When my classmates ask me to recommend poems for reading, I am always thrilled to share my favorite poems. After sharing, I sometimes ask myself the following questions: What am I recommending exactly? How can reading poetry benefit my classmates? How has reading poetry helped me, if it even has? These are important questions to think about, particularly when thinking about how to prioritize reading poetry alongside other activities; this would not be unlike using triage to assign priority for treatments.
“Why did you want to become a doctor?” I hate that question. It makes me cringe every time I hear it. Honestly, I went into medicine because my parents wanted me to. But that answer sounds mildly insufficient, so I feel obliged to give my customary “I love science and I want to help people” reply.
As medical students, we are handed many books and are told to read them — and memorize them, usually. In addition to the technical, fact-filled and scientific books we are given, medical students would probably benefit from being handed a self-help book or two. It is interesting that medical students, a group intent on making our lives about caring for others, so often fail to care for ourselves. The difficulty with medical students is that …
Medical school does a great job of teaching students about anatomy, biochemistry, differential diagnoses, diseases, medications, lab tests and imaging studies. Although science is a critical and indispensable part of being a doctor, understanding patients as unique individuals can be crucial to providing the best care. Knowing a patient’s story and being able to empathize can improve patient outcomes and adherence. While it is more difficult to quantify the effect of empathy than the effect …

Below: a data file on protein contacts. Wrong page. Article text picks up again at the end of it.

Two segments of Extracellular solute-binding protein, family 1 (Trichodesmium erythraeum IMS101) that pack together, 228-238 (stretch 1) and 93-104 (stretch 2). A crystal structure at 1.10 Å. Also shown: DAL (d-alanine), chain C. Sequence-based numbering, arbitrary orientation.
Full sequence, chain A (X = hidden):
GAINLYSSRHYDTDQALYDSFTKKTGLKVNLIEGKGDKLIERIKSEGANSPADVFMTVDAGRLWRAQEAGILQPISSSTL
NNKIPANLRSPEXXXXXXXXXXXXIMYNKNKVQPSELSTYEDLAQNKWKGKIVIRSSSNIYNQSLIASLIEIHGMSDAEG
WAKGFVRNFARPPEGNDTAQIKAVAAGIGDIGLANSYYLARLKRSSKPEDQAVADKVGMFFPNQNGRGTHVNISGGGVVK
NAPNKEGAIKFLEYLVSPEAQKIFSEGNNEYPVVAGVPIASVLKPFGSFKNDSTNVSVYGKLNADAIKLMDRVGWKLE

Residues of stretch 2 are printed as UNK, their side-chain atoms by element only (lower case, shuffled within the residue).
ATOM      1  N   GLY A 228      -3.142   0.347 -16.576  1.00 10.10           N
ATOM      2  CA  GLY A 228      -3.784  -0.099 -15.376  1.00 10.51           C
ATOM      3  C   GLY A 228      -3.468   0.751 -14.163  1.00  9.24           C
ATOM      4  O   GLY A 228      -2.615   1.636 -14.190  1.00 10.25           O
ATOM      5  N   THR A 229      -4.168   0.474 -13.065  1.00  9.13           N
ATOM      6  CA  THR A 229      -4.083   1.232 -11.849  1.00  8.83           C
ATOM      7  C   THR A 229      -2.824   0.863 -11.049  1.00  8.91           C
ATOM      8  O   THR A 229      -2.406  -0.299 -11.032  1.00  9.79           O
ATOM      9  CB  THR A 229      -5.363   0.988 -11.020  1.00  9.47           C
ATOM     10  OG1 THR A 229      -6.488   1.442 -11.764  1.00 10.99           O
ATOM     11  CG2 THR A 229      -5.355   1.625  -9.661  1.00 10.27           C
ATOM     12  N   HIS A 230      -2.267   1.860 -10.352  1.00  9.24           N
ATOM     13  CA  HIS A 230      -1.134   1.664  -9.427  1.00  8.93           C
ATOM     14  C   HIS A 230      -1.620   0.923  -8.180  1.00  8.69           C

Dr. Bill Yancey, MD paints a creative yet candid narrative of young resident Addison Wolfe’s maturation as a physician in his book, “The Reluctant Intern.” Based on his own experiences as a physician, Dr. Yancey constructs a platform of fictional realism grounded in the brutal realities of the culture in medicine whilst coloring it with an appropriate dash of creativity. We accompany Dr. Wolfe through the vicissitudes of his entire residency, highlighted through Dr. Yancey’s elegant …
Imagine an active neuron in the temporal lobe of the brain. This neuron receives a message through its dendrites and passes it to other neurons via its axons. This is the basic process of cell signaling. It shows the role of neurons and, more importantly, how neuronal disorders develop. Now imagine the neuron becomes overwhelmed by repetitive high priority messages. By the nature of cell signaling, it relays these messages to its many connected neurons. …
As students of medicine, we become familiar with the proper course of questioning that leads us to identify a patient’s problem. We take for granted a traditional paradigm of questioning, asking: “What brings you into clinic today?” and “Where does it hurt?” What we do not realize is that this conditioning is the result of a great epistemological leap taken after the French Revolution, which shaped the face of modern-day medicine.
Steven Lange (13 Posts)
Medical Student Editor and in-Training Staff Member
Albany Medical College
Steven attends Albany Medical College as a student of the Class of 2017. Raised in Queens, New York, he earned a BA in English with a minor in Biology from Binghamton University in May 2013. Some of his interests include poetry, martial arts, traveling, and continental philosophy. He is currently aspiring to become a radiologist.